Entertainment in Dhaka city

Ershad Kamol

Entertainment remains a sore point in our scheme of urban living. Most people do not have anything to do on holidays. However, some dynamic and innovative men are coming up with new ideas. Bright pictures are emerging with their experiments. Talking to eminent civil society members and cultural activists instantly reveals that there is enormous scope for making Dhaka a livelier place. We have to rediscover and reassess the entertainment value that many of the familiar sites and places have in this ancient city. It's only a matter of better planning and a little more thinking..

Some parks, movie theatres, a zoo, a botanical garden, a planetarium and a few other entertainment sources are all that Dhaka has at the moment. But the civil society demands more outdoor entertainment sources, and quite rightly at that.

Architect Enamul Karim Nirjhar thinks that by proper planning the entertainment sources can be enhanced within the available limited resources. These can be developed at different corners of the city. Nirjhar says, “I think money is not the major problem, but the problem lies with our vision, planning and initiatives. The major problem is in fact the lack of idea amongst the planners. We don't have a clear idea from where to start and what should be given priority for entertainment. First of all, it is important to know the psyche of the city dwellers. Most of the city dwellers have a dull and boring life. They have plans for the working days; however, in most cases they do not have any plan for holidays. Urban planners have to emphasise family entertainment, so that people can make a plan to spend the holidays. To do it successfully, we have to create entertainment sources based on children's entertainment with the available infrastructural facilities. Zoo, shopping malls, restaurants can be suitable places for family entertainment, if these places are developed properly.”

“Say, for example, the Zoo and the Botanical Garden at Mirpur area can be developed as very nice places of entertainment. A little initiative is needed to transform the garden into a mini safari park. And 'light and sound' event can be introduced at the zoo, which will attract people. Even movies can be screened at the zoo, where people can watch movies underneath the sky. And thus these areas can become a quality entertainment zone as well as a profitable sector for government”, added Nirjhar.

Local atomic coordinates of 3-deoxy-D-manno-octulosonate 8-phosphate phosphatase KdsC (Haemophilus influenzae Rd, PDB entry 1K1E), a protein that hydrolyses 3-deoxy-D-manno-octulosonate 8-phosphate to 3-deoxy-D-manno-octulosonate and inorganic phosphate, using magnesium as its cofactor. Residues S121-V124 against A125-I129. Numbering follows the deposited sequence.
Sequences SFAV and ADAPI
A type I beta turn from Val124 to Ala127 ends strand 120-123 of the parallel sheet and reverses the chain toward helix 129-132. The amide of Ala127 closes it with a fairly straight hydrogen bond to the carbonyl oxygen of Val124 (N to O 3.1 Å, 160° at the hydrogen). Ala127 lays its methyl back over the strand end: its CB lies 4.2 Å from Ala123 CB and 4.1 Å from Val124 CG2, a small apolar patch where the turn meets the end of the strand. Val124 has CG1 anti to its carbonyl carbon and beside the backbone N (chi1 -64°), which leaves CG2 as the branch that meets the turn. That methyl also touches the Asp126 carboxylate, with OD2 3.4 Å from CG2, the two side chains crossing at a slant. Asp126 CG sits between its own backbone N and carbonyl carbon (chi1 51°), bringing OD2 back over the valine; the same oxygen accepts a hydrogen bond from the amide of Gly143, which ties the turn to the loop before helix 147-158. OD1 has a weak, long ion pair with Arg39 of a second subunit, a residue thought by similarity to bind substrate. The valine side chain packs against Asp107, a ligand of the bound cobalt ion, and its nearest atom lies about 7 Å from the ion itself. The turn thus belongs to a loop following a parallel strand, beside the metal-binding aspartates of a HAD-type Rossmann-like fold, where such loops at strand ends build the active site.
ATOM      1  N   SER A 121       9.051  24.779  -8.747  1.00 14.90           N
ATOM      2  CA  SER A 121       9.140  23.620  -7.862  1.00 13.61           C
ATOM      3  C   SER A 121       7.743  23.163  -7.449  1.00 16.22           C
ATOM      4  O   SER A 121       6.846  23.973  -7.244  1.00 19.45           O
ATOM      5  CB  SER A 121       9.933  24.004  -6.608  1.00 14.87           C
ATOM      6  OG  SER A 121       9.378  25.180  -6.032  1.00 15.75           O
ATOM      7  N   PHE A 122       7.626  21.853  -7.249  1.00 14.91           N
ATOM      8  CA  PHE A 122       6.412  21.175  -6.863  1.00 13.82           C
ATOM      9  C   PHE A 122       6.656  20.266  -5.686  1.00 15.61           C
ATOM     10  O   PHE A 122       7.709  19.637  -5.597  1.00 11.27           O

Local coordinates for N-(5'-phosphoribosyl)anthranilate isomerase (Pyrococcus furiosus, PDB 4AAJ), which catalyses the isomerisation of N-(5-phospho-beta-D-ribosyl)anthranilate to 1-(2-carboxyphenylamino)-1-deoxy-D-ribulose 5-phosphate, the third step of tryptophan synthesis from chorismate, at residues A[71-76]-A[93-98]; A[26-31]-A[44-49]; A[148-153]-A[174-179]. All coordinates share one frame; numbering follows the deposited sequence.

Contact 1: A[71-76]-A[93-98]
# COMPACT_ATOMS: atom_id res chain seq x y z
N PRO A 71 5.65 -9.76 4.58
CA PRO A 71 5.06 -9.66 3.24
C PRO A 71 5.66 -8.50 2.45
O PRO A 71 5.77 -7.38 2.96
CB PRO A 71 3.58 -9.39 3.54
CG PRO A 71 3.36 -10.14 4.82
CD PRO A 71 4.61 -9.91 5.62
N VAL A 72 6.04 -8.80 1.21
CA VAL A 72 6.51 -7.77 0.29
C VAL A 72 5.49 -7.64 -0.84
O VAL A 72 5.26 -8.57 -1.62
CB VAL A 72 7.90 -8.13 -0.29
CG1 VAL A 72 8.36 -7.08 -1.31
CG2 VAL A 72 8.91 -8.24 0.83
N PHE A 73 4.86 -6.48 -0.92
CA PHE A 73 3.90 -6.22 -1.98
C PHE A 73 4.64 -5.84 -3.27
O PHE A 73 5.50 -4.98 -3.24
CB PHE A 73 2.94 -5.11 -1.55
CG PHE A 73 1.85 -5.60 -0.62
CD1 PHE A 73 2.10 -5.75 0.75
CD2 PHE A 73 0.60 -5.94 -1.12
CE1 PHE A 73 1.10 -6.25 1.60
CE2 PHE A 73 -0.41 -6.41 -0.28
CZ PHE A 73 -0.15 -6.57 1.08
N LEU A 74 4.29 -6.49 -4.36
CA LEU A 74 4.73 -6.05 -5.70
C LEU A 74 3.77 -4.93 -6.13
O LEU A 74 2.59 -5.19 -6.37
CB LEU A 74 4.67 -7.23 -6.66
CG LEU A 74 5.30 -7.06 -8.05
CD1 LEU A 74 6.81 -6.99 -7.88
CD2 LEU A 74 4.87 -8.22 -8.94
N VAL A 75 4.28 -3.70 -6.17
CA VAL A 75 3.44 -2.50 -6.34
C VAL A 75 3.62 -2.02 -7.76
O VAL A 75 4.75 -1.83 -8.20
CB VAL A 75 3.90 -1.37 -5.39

Professor Sirajul Islam, an eminent citizen of the country, gives priority to the local sources of entertainment. He thinks community centres at the wards can be the main source of entertainment. He said, “In every ward of the city, there must be a community centre, which should be operated through a committee including local people. In the community centres, there should a library and enough space for indoor games and cultural activities. The committee will ensure regular cultural activities in every ward. The City Corporation will not necessarily bear all the expenditures, but they can patronise the activities of the committee by providing infrastructural facilities. Moreover, there must be some open spaces where people can walk and spend their leisure time. Though there are many community centres in the city, the City Corporation is renting those only for wedding parties, which is not expected at all.”

The cultural activists of the country believe that the Dhaka City Corporation (DCC) should come to an agreement with selected theatre groups, popular singers, bands. Thus they can set programmes in different halls and community centres at different corners of the city. Tickets of those programmes can be sold at the office of the ward commissioners. And thus, the DCC can easily patronise our culture. Through these activities the DCC can inspire the local cultural troupes to put up shows. To collect tickets for the shows, the city dwellers will go to the office of the ward commissioners.